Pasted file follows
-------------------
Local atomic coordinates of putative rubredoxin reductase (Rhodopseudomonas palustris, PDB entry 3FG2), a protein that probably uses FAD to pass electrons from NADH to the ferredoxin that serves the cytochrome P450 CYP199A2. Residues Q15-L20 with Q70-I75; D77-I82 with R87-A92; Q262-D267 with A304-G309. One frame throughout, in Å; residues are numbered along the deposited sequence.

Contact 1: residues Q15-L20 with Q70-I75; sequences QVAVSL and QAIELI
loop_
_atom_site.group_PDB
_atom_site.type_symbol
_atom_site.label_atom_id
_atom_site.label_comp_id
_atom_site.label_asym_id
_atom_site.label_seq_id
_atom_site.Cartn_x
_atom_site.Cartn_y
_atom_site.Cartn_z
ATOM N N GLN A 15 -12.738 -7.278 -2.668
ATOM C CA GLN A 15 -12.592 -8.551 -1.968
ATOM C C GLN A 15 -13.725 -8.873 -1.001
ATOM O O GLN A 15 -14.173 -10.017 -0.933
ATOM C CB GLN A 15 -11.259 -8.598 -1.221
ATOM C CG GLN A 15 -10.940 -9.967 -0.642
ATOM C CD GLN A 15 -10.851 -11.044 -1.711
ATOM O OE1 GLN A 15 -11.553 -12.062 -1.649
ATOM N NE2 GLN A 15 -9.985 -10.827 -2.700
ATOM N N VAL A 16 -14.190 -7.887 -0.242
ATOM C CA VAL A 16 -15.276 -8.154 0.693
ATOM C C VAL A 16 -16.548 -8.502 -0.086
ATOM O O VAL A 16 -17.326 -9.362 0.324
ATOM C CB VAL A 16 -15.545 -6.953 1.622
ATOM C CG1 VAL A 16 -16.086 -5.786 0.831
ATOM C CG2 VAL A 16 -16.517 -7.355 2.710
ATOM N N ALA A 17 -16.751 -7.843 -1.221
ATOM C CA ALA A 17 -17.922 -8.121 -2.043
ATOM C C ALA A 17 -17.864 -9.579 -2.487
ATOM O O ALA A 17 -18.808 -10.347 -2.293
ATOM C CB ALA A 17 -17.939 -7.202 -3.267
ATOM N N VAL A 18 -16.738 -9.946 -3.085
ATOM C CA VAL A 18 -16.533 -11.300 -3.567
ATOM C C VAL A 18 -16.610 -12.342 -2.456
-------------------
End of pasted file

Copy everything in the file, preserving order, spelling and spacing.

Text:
Local atomic coordinates of putative rubredoxin reductase (Rhodopseudomonas palustris, PDB entry 3FG2), a protein that probably uses FAD to pass electrons from NADH to the ferredoxin that serves the cytochrome P450 CYP199A2. Residues Q15-L20 with Q70-I75; D77-I82 with R87-A92; Q262-D267 with A304-G309. One frame throughout, in Å; residues are numbered along the deposited sequence.

Contact 1: residues Q15-L20 with Q70-I75; sequences QVAVSL and QAIELI
loop_
_atom_site.group_PDB
_atom_site.type_symbol
_atom_site.label_atom_id
_atom_site.label_comp_id
_atom_site.label_asym_id
_atom_site.label_seq_id
_atom_site.Cartn_x
_atom_site.Cartn_y
_atom_site.Cartn_z
ATOM N N GLN A 15 -12.738 -7.278 -2.668
ATOM C CA GLN A 15 -12.592 -8.551 -1.968
ATOM C C GLN A 15 -13.725 -8.873 -1.001
ATOM O O GLN A 15 -14.173 -10.017 -0.933
ATOM C CB GLN A 15 -11.259 -8.598 -1.221
ATOM C CG GLN A 15 -10.940 -9.967 -0.642
ATOM C CD GLN A 15 -10.851 -11.044 -1.711
ATOM O OE1 GLN A 15 -11.553 -12.062 -1.649
ATOM N NE2 GLN A 15 -9.985 -10.827 -2.700
ATOM N N VAL A 16 -14.190 -7.887 -0.242
ATOM C CA VAL A 16 -15.276 -8.154 0.693
ATOM C C VAL A 16 -16.548 -8.502 -0.086
ATOM O O VAL A 16 -17.326 -9.362 0.324
ATOM C CB VAL A 16 -15.545 -6.953 1.622
ATOM C CG1 VAL A 16 -16.086 -5.786 0.831
ATOM C CG2 VAL A 16 -16.517 -7.355 2.710
ATOM N N ALA A 17 -16.751 -7.843 -1.221
ATOM C CA ALA A 17 -17.922 -8.121 -2.043
ATOM C C ALA A 17 -17.864 -9.579 -2.487
ATOM O O ALA A 17 -18.808 -10.347 -2.293
ATOM C CB ALA A 17 -17.939 -7.202 -3.267
ATOM N N VAL A 18 -16.738 -9.946 -3.085
ATOM C CA VAL A 18 -16.533 -11.300 -3.567
ATOM C C VAL A 18 -16.610 -12.342 -2.456